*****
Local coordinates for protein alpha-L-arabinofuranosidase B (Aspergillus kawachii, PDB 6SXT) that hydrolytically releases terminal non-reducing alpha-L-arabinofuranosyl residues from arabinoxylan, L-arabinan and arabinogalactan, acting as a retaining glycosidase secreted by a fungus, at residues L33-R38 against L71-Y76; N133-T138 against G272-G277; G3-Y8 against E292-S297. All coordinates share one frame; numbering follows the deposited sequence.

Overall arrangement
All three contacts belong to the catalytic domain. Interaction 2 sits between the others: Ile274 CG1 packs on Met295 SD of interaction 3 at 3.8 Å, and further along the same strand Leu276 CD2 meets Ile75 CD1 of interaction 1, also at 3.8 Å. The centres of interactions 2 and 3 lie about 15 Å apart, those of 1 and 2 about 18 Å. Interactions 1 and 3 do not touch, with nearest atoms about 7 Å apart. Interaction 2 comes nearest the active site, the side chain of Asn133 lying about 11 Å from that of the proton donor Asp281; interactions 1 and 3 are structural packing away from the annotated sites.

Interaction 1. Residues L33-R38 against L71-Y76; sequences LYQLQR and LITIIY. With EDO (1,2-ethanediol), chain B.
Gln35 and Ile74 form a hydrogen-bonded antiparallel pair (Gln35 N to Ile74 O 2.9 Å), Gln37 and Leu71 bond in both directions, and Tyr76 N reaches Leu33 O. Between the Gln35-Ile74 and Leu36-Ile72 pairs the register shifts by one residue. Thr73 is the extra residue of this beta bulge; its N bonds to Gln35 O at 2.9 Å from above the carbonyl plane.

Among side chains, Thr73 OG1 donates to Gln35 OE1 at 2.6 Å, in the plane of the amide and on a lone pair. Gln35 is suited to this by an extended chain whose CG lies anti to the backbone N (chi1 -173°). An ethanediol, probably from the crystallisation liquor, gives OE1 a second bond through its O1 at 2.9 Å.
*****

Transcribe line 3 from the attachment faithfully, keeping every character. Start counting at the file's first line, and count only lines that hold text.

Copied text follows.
All three contacts belong to the catalytic domain. Interaction 2 sits between the others: Ile274 CG1 packs on Met295 SD of interaction 3 at 3.8 Å, and further along the same strand Leu276 CD2 meets Ile75 CD1 of interaction 1, also at 3.8 Å. The centres of interactions 2 and 3 lie about 15 Å apart, those of 1 and 2 about 18 Å. Interactions 1 and 3 do not touch, with nearest atoms about 7 Å apart. Interaction 2 comes nearest the active site, the side chain of Asn133 lying about 11 Å from that of the proton donor Asp281; interactions 1 and 3 are structural packing away from the annotated sites.